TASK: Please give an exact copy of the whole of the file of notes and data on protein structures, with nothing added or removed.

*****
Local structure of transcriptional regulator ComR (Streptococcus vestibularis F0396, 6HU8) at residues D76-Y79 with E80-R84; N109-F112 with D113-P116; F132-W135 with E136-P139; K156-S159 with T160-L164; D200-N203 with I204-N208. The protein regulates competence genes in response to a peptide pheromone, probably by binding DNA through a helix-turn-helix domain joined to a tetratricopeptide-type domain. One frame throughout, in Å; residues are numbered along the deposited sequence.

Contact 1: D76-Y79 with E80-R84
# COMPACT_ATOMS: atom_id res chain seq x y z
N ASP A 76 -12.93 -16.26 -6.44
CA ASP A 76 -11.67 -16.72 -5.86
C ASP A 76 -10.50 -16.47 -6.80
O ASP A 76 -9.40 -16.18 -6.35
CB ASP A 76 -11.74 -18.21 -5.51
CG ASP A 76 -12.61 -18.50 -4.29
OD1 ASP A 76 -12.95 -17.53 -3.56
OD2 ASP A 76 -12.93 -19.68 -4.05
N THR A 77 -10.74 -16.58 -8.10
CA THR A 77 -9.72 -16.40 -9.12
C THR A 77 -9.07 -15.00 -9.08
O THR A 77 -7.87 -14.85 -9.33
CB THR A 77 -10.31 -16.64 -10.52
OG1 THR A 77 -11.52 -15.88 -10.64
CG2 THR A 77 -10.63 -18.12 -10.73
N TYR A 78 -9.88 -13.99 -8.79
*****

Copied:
Local structure of transcriptional regulator ComR (Streptococcus vestibularis F0396, 6HU8) at residues D76-Y79 with E80-R84; N109-F112 with D113-P116; F132-W135 with E136-P139; K156-S159 with T160-L164; D200-N203 with I204-N208. The protein regulates competence genes in response to a peptide pheromone, probably by binding DNA through a helix-turn-helix domain joined to a tetratricopeptide-type domain. One frame throughout, in Å; residues are numbered along the deposited sequence.

Contact 1: D76-Y79 with E80-R84
# COMPACT_ATOMS: atom_id res chain seq x y z
N ASP A 76 -12.93 -16.26 -6.44
CA ASP A 76 -11.67 -16.72 -5.86
C ASP A 76 -10.50 -16.47 -6.80
O ASP A 76 -9.40 -16.18 -6.35
CB ASP A 76 -11.74 -18.21 -5.51
CG ASP A 76 -12.61 -18.50 -4.29
OD1 ASP A 76 -12.95 -17.53 -3.56
OD2 ASP A 76 -12.93 -19.68 -4.05
N THR A 77 -10.74 -16.58 -8.10
CA THR A 77 -9.72 -16.40 -9.12
C THR A 77 -9.07 -15.00 -9.08
O THR A 77 -7.87 -14.85 -9.33
CB THR A 77 -10.31 -16.64 -10.52
OG1 THR A 77 -11.52 -15.88 -10.64
CG2 THR A 77 -10.63 -18.12 -10.73
N TYR A 78 -9.88 -13.99 -8.79